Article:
Monday, April 27, 2009

The Future for GM Shareholders

Today, the Federal Government announced the latest version of the GM bailout plan. A small note in this version has GM retaining the GMC division and shedding Pontiac, which is a much better idea than the original proposal that would have sent GMC into a "bad company," along with Saturn. So somewhere in the discussion, the Administration learned something about GM's light truck business and the value of the GMC nameplate and products.

The proposed exchange offer would have bondholders getting $0.38 on a dollar versus versus $0.10 that is reflected in the secondary markets for the bonds; however, according to the Wall Street Journal and Morgan Keegan, they would get only a 10% interest in GM after the restructuring.

What's more troubling is the fact that the Government will be a much larger equity holder than in earlier proposals. The role of independent trustee directors who represent the taxpayers has always been without precedence and legal guidance. Legitimate questions are raised about the objectives of these independent trustees. It seems reasonable that their minimal duties should be to ensure that the taxpayer injections of funds are repaid, and that they company is run to generate a commensurate return without taking undue risks. Now, however, comes the inevitable discussion from observers like Robert Reich that these directors should have other, broader social objectives.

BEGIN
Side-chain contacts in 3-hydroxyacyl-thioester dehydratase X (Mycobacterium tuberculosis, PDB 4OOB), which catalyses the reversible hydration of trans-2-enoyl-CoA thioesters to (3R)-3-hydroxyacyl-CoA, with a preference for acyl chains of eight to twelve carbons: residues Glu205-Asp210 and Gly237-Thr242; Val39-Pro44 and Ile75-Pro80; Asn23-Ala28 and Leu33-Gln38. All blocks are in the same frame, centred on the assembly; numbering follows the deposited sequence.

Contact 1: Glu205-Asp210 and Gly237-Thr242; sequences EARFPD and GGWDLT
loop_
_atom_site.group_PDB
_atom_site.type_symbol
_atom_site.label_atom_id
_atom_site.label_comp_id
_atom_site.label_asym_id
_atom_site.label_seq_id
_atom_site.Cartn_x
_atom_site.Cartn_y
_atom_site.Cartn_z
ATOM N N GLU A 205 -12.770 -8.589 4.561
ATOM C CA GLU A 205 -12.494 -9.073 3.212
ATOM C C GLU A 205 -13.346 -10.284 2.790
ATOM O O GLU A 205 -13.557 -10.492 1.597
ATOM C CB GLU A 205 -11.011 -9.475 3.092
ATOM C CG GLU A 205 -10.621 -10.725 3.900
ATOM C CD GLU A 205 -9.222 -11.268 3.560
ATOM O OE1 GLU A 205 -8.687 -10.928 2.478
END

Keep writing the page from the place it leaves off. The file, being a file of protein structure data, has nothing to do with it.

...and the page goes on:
Finally, I wouldn't be surprised to see proxy access proposals coming from minority shareholders like the UAW to achieve their own ends. Would the government's trustee directors owe loyalty to proposals from politically-motivated minority shareholders? I suspect there would be pressure on them to be beholden to special interests like these.

So, where would that leave an institutional shareholder? In the short-run, there may be a quick trade for hedge funds in the shares, if the economy is beginning to turn. However, this plan will have unintended consequences that are not visible yet to downstream players like the parts suppliers and the surviving dealer network.

I would guess that the most bullish analysts would rate GM shares a "Hold."

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